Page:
Disability groups welcome epilepsy drug warning

Pharmacy regulator says women must be warned of risks of taking valproate

Disability groups have welcomed an instruction that pharmacists inform women of child-bearing age the risks of taking medicines, used to treat migraine and epilepsy, containing valproate.

The Pharmaceutical Society of Ireland (PSI) said on Thursday from now on pharmacists must warn any woman or girl who was, or could be, pregnant the risk to babies in the womb if they take valproate.

"We cannot overstate the importance of informing patients of the risks associated with medicines containing valproate, which are used in the treatment of epilepsy and bipolar disorder," said Niall Byrne, registrar of the PSI.

“Patients must be counselled and provided with a package leaflet and alert card on each occasion these medicines are supplied. Anything less than this is not acceptable.”


Valproate is included in some drugs used to treat epilepsy - such as Epilim -, as well as bi-polar disorder and migraine.

Joan O'Donnell, chairwoman of the FACS (Foetal Anti-Convulsant Syndrome) Forum Ireland, an umbrella of patient and disability organisations, described the PSI move as "really good" but warned "the devil will be in the detail". The instruction "must be implemented and it must be monitored".

Peter Murphy, chief executive of Epilepsy Ireland and member of the FACS forum, said his organisation "absolutely welcomes" the development, having long campaigned for warnings on packaging about the risks associated with valproate.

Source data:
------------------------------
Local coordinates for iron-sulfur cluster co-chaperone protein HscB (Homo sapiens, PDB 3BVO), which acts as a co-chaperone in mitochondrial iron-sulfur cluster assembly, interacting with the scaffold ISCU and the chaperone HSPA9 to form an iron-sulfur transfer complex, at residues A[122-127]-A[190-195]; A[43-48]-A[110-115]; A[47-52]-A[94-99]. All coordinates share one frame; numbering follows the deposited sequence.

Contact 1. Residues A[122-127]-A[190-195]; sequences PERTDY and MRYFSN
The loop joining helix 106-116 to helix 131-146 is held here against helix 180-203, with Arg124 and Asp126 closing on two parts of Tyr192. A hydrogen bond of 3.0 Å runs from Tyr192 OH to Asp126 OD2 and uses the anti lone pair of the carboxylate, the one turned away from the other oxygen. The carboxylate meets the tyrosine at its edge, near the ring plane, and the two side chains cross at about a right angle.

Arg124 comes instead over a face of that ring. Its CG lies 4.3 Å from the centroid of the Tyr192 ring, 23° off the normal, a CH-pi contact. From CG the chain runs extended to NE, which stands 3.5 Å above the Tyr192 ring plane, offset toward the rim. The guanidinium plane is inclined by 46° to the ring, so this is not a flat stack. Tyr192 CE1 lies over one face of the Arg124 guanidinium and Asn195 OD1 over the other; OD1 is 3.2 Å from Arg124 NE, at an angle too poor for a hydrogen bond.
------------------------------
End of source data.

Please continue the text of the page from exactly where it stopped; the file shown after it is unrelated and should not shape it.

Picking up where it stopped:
“We would strongly encourage anyone who receives valproate from now on without the leaflet or the alert card to report to the PSI. The matter is too serious and it can’t be assumed that women taking this drug are aware of the risks.”

The instruction to Irish pharmacists does not go as far as the recommendations from the European Medicines Agency earlier this month.

It says, where prescribed for migraine or bi-polar disorder: “In pregnancy - valproate must not be used”. For epilepsy it says: “Valproate must not be used in pregnancy. However it is recognised that for some women with epilepsy it may not be possible to stop valproate and they may have to continue treatment (with appropriate specialist care) in pregnancy”.

The FACS Forum and Epilepsy Ireland will meet Minister for Health, Simon Harris, next month to discuss a number of issues, including a possible public inquiry into the use of valproate by pregnant women here.

Kitty Holland

Kitty Holland

Kitty Holland is Social Affairs Correspondent of The Irish Times